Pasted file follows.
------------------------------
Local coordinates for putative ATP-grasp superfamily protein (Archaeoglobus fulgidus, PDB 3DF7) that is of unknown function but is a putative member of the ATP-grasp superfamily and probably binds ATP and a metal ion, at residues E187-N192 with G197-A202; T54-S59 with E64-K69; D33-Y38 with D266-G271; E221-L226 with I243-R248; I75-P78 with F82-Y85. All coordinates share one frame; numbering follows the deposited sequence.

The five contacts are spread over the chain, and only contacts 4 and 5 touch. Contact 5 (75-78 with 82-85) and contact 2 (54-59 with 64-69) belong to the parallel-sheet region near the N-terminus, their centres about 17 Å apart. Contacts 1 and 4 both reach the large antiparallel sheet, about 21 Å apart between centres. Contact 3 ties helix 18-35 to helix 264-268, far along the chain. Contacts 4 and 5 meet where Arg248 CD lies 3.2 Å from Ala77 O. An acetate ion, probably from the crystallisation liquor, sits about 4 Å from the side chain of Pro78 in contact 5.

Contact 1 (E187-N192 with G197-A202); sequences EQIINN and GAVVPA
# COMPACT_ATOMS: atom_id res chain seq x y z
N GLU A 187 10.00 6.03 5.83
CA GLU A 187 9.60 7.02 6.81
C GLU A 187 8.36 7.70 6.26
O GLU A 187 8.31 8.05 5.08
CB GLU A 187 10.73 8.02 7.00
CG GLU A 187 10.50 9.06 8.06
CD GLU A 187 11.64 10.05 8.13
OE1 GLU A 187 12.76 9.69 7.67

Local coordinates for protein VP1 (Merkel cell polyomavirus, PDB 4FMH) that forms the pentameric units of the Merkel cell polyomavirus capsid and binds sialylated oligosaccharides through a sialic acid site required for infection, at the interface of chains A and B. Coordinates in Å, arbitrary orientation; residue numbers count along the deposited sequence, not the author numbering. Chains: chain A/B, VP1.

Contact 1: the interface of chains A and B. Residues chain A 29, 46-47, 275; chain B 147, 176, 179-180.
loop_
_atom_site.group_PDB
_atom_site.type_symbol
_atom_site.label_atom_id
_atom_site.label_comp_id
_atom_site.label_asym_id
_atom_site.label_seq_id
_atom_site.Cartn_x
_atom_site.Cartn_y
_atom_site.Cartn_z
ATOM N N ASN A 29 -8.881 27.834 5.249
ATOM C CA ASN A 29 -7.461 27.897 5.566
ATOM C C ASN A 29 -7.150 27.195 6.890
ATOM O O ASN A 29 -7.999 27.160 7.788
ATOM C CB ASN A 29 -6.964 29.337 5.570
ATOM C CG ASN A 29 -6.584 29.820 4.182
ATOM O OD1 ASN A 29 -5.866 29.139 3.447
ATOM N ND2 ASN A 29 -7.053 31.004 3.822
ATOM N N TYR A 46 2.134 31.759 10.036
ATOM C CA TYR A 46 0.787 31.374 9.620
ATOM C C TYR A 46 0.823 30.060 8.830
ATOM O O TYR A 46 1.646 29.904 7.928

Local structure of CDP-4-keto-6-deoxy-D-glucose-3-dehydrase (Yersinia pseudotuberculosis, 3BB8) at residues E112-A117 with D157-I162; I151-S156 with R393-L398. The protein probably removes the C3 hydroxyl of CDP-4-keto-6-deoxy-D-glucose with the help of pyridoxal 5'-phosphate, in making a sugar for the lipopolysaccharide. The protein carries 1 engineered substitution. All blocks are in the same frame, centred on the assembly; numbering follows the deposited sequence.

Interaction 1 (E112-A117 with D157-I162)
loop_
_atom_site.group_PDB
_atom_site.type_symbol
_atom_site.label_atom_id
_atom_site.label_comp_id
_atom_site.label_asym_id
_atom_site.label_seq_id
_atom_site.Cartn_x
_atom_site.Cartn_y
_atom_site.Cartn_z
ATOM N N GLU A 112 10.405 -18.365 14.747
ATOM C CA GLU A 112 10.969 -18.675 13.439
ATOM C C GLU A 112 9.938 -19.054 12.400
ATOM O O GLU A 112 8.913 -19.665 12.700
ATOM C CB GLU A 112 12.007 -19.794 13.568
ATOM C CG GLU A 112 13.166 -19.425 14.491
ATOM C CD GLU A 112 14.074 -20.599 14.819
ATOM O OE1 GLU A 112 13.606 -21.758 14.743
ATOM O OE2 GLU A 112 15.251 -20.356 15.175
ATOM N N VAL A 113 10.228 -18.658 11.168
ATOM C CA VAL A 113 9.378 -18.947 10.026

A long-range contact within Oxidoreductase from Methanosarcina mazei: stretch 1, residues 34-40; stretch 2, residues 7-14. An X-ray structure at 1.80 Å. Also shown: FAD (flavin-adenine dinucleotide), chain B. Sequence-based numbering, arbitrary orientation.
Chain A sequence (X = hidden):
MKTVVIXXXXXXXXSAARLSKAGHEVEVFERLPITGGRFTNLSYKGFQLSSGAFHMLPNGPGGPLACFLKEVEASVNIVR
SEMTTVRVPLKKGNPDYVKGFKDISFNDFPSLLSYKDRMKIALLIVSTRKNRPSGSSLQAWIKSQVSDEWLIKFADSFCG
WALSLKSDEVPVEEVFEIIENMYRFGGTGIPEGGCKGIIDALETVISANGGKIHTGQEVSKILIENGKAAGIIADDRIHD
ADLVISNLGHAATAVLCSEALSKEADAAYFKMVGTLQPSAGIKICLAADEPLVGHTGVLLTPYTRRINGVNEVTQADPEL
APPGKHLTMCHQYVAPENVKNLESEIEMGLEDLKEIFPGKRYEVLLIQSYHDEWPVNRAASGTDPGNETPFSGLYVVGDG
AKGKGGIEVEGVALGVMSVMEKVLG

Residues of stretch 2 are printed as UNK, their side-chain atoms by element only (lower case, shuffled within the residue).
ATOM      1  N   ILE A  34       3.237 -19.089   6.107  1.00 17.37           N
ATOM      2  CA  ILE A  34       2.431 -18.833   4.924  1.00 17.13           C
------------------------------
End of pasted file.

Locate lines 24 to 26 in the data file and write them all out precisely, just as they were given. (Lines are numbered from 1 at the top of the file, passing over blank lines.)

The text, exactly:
_atom_site.Cartn_z
ATOM N N ASN A 29 -8.881 27.834 5.249
ATOM C CA ASN A 29 -7.461 27.897 5.566